Alternative Judaism’s

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By Benny Powers on June 20, 2010 -- 2:43pm

Two Categories of Jewish Groups:
1) Traditionalist
2) “Not-Only-Traditionalist”

Traditionalist groups: Judaism derives only from tradition.
Tanach, Midrash, Zohar, Halachah, etc, are the only relevant sources for determining Jewish ideas, and NO OTHER.
Whatever one does as a Jew is because of tradition and only because of tradition.

Wants a positive relationship with Tradition
Also wants other sources to affect his Judaism
Jewish identity derives from multiple sources: Tradition, Greek Philosophy, Roman Law, Parisian Fashion, American Culture, etc.

Case 1: Women Rabbis
In the early 70s, the Conservative movement debated the subject of women rabbis.
Stage One: The Talmud faculty of Jewish Theological Seminary (JTS) was assigned to research the question and they responded “NO”, the Talmud does not allow for women rabbis
Stage Two: The rest of the faculty (Psychology, Literature, History, etc.) was then asked. They voted in favor, and the motion passed.
NOT HYPOCRITICAL. They first made an attempt within the tradition, and then decided to use extra-traditional sources. This was consistent with their methodology.

NOTE: Dialogue is possible between traditional and NOT groups is possible, but only if NOT groups agree in advance to limit themselves to traditional sources. BUT this is not really a dialogue, because the NOT representative will not truly be able to speak his mind.
Even within the NOT camp, discussion is difficult, because anyone can import his own sources.

Case 2: Who is a Jew / Conversion
Conservative: A convert must circumcise, immerse in a mikva and commit to keeping conservative mitzvos.
Reform: Pay shul dues, put your name on the list. No beliefs, no commitment, no circumcision, and CERTAINLY no mikva.
Conservative took issue with Reform on their policies, to which reform replied “Hey, you dropped the tradition! We’re doing exactly the same thing, just to a greater degree than you. Who are you to argue?”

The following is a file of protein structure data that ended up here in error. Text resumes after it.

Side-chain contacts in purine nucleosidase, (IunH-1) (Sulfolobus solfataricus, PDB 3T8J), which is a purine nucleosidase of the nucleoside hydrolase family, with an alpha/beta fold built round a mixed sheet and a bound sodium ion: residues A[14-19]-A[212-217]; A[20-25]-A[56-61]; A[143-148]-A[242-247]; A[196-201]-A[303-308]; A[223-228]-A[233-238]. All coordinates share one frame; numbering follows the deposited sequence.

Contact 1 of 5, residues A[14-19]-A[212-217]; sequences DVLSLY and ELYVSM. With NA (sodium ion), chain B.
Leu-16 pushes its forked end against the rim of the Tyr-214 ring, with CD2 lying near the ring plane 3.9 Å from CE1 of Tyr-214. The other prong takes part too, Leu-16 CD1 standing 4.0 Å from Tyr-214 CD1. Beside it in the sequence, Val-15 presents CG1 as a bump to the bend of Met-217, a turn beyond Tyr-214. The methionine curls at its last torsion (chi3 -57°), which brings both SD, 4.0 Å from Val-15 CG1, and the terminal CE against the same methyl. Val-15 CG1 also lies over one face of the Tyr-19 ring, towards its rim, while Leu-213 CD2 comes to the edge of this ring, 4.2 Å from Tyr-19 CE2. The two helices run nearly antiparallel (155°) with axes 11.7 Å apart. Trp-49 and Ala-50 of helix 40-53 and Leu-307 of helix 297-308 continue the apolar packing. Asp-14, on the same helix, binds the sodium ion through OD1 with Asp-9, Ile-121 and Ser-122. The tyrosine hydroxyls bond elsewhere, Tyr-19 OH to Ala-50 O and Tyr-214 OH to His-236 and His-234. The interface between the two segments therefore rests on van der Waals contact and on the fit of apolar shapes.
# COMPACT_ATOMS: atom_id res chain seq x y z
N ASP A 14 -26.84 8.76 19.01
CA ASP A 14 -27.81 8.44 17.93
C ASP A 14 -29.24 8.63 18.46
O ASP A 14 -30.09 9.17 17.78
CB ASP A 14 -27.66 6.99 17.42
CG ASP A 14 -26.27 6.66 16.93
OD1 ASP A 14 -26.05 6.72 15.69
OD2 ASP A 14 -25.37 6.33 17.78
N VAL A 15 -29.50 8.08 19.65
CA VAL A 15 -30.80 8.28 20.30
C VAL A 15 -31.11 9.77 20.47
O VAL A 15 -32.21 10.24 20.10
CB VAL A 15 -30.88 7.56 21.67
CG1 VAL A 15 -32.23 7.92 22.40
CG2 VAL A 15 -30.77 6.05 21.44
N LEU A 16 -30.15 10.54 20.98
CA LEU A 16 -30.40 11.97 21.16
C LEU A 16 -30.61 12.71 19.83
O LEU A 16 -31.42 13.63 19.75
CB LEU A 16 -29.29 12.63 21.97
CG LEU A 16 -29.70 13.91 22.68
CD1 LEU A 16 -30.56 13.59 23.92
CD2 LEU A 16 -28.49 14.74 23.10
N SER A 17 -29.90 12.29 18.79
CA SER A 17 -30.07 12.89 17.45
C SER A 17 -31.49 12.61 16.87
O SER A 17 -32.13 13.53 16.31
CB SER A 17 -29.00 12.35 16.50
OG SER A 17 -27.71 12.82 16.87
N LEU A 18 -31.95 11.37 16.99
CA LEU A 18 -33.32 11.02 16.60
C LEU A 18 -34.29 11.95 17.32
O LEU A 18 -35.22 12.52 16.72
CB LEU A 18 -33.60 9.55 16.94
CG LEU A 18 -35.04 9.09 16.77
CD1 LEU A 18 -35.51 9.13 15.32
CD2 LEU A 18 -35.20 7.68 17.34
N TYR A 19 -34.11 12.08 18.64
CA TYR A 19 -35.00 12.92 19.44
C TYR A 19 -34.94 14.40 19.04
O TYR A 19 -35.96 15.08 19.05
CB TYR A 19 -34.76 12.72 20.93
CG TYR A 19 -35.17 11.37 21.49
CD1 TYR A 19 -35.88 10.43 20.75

NOTE: These categories are sometimes framed as “Inclusivists” (NOT) and “Exclusivists” (Traditionalist)
he Truth is that any group based on a common ideal requires exclusion.

Case 3: Beth Adam
A reform congregation opened in Cincinnati called Beth Adam.
They were shortly expelled from the Reform movement.
Why? They rewrote the Reform prayer book to exclude all references to God.
They claimed that Reform only requires “openness to the ‘God Concept’”

Case 4: Patrilineal Descent
Without tradition, policy making becomes a crass and self serving exercise.
Reform claimed that Tradition was unfair to men, denying them the ability to pass on Jewishness to their children by a non-Jewish woman.
To solve this problem (and, incidentally, help to bolster the plummeting numbers of Reform adherents), Reform accepted patrilineal descent.
But was their original claim true? In fact, Tradition states that tribal affiliation is passed through the father, so it’s clearly not biassed against men.

Subgroups Among the Traditionalists
If traditionalistst are limited to the Traditon, how come there are so many and varied subgroups?
a) Differences are in custom (Minhag). Tradition encourages different customs
B) Differences of opinion in Jewish law. Different communities went with different (and equally legitimate) authorities. e.g. Sefardim Machmir on meat, more than Ashkenazim.
c) When subgroups do claim that the other group is flat out wrong, history shows that consensus eventually develops.
E.g. burning of Moreh Nevuchim (Guide to the Perplexed), in the next generation, Rambam accepted.
Similarly, Rambam’s code fought at first, eventually accepted.
Similarly, Chassidim vs. Misnagdim
Hot, divisive issues will eventually be resolved.
This is unexpected according to the usual laws of historical development

NOTE: Sometimes individuals make breaks with the tradition, and are later either accepted or rejected. Eg. Shabbetai Tzvi.
NOTE: NOT groups cannot claim continuity with tradition, because they by definition are based on the acceptance of foreign sources.

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